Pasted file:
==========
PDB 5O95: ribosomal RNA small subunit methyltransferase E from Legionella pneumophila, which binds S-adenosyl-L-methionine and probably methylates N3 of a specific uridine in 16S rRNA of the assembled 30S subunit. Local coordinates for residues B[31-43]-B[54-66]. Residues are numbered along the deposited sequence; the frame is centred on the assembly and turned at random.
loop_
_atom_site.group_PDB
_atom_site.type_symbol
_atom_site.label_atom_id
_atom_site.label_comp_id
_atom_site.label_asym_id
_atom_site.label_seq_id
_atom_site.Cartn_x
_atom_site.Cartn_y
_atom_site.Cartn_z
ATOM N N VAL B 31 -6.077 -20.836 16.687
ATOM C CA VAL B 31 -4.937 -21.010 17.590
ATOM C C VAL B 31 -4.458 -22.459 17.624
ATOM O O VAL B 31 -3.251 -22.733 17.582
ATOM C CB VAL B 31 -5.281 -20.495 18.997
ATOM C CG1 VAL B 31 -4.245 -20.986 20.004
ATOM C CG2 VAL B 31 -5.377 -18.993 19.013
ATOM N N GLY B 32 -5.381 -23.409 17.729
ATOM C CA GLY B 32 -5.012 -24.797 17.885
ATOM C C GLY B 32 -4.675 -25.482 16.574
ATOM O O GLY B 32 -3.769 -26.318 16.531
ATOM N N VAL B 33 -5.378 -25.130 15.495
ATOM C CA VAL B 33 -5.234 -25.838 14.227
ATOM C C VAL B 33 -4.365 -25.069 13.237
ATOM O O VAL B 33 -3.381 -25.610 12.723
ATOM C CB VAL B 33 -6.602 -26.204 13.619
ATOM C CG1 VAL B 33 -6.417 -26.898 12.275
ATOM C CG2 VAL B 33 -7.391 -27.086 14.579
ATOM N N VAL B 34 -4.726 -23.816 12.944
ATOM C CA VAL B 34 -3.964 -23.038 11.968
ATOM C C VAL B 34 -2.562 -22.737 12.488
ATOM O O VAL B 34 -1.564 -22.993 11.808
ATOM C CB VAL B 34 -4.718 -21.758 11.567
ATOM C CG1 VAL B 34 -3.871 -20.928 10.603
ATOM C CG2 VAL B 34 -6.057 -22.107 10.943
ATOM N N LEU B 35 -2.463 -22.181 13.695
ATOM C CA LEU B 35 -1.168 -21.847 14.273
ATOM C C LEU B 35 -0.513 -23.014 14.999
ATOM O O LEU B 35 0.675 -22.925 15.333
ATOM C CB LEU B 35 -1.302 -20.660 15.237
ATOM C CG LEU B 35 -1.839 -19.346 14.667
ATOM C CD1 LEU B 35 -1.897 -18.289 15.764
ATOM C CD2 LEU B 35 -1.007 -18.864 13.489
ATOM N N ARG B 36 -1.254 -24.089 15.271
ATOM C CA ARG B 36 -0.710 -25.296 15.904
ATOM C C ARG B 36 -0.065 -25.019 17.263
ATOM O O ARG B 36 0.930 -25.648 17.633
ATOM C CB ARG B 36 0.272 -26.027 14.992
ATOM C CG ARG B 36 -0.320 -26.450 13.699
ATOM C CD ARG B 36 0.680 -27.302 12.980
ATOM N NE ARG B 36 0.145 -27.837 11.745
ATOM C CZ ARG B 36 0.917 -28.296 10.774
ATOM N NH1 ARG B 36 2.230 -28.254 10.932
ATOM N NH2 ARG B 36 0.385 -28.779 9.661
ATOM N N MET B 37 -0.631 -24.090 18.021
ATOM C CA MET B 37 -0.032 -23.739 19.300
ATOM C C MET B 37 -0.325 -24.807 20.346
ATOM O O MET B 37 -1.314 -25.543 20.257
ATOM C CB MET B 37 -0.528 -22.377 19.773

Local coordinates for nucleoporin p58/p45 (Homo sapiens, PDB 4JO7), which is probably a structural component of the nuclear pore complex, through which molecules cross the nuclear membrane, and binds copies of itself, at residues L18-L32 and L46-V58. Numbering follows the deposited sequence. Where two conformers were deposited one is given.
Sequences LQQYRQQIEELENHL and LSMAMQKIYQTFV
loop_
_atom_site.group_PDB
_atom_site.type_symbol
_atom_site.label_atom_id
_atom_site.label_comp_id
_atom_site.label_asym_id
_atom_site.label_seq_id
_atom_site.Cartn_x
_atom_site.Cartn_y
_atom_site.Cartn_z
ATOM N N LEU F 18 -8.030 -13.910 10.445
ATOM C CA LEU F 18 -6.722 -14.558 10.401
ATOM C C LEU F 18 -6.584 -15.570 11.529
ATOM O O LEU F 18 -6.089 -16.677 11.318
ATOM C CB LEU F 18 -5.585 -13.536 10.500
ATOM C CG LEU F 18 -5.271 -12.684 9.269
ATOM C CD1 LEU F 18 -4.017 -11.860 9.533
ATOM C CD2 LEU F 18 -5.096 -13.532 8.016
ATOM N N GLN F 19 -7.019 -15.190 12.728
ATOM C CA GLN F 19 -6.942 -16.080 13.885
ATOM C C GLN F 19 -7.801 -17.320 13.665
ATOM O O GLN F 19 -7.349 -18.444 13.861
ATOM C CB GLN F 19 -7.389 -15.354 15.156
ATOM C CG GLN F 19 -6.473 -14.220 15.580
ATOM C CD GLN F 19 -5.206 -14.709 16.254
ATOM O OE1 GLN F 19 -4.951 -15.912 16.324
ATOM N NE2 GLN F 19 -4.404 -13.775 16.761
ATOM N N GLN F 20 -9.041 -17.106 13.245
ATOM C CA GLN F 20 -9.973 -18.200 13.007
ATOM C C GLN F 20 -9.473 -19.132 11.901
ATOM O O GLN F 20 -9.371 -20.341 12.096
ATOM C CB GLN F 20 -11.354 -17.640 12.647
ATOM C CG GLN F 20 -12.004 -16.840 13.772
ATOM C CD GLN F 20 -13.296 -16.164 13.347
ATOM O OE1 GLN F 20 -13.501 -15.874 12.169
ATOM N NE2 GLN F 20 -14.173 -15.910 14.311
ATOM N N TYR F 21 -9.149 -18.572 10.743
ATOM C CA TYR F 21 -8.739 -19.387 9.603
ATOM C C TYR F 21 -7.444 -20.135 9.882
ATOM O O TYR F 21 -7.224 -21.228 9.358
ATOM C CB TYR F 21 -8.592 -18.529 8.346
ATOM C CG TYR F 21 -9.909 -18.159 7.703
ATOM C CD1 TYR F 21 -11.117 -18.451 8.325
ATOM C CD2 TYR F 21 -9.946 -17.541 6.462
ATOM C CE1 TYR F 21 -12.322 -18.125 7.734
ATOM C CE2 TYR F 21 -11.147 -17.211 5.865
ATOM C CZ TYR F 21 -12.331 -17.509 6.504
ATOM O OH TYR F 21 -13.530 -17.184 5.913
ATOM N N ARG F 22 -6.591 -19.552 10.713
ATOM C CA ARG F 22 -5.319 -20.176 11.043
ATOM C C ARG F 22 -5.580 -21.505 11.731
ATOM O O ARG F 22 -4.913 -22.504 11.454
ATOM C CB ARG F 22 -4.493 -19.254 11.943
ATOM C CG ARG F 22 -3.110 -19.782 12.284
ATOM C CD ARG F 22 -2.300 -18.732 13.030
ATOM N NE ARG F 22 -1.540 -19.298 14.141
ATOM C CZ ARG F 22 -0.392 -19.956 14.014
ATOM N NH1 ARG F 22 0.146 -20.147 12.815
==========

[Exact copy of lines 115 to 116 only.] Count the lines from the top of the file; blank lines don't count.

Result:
ATOM C CB ARG F 22 -4.493 -19.254 11.943
ATOM C CG ARG F 22 -3.110 -19.782 12.284